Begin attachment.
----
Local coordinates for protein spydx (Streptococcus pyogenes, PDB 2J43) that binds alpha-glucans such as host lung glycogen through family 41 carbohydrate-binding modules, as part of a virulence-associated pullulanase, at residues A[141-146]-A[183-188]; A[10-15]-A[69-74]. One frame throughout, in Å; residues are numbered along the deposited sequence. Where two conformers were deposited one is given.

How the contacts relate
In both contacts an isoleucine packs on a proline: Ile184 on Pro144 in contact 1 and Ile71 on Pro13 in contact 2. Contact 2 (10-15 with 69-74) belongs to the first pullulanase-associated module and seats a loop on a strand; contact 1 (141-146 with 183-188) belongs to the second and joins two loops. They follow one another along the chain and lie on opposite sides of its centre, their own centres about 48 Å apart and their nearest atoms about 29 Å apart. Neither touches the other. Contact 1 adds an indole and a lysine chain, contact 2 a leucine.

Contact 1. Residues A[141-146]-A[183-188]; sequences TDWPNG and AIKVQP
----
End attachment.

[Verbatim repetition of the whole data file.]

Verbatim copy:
Local coordinates for protein spydx (Streptococcus pyogenes, PDB 2J43) that binds alpha-glucans such as host lung glycogen through family 41 carbohydrate-binding modules, as part of a virulence-associated pullulanase, at residues A[141-146]-A[183-188]; A[10-15]-A[69-74]. One frame throughout, in Å; residues are numbered along the deposited sequence. Where two conformers were deposited one is given.

How the contacts relate
In both contacts an isoleucine packs on a proline: Ile184 on Pro144 in contact 1 and Ile71 on Pro13 in contact 2. Contact 2 (10-15 with 69-74) belongs to the first pullulanase-associated module and seats a loop on a strand; contact 1 (141-146 with 183-188) belongs to the second and joins two loops. They follow one another along the chain and lie on opposite sides of its centre, their own centres about 48 Å apart and their nearest atoms about 29 Å apart. Neither touches the other. Contact 1 adds an indole and a lysine chain, contact 2 a leucine.

Contact 1. Residues A[141-146]-A[183-188]; sequences TDWPNG and AIKVQP